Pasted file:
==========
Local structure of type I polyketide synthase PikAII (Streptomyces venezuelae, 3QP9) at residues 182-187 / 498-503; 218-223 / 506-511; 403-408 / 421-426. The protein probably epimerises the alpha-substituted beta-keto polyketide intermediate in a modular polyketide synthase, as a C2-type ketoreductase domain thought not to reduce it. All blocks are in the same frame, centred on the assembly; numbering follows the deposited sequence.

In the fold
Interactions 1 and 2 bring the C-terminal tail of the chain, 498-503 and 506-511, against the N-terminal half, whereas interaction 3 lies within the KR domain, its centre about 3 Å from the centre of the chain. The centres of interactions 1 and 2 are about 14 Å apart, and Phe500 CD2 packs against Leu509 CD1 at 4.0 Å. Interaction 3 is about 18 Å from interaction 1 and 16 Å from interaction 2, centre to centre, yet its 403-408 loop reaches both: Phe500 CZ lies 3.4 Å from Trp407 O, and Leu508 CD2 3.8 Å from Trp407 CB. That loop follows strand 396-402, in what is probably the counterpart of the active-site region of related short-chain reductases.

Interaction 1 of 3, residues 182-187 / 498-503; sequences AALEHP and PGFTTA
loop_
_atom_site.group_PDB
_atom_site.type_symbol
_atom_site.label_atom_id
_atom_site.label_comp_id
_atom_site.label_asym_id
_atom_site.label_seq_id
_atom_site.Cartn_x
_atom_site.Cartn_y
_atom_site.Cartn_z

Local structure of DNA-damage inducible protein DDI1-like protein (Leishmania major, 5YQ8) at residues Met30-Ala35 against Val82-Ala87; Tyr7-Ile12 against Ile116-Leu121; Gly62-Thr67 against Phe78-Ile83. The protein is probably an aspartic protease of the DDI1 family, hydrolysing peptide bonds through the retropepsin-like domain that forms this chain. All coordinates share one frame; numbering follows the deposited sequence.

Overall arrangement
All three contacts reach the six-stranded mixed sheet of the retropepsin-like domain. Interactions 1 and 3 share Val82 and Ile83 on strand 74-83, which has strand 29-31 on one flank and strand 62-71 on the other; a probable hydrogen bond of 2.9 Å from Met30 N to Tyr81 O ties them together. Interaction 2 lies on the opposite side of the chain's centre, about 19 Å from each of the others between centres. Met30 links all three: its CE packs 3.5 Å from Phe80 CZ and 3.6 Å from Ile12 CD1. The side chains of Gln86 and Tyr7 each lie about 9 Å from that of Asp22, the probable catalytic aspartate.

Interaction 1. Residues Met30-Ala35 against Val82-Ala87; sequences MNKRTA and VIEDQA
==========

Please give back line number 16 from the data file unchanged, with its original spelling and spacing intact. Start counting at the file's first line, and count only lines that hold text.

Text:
Overall arrangement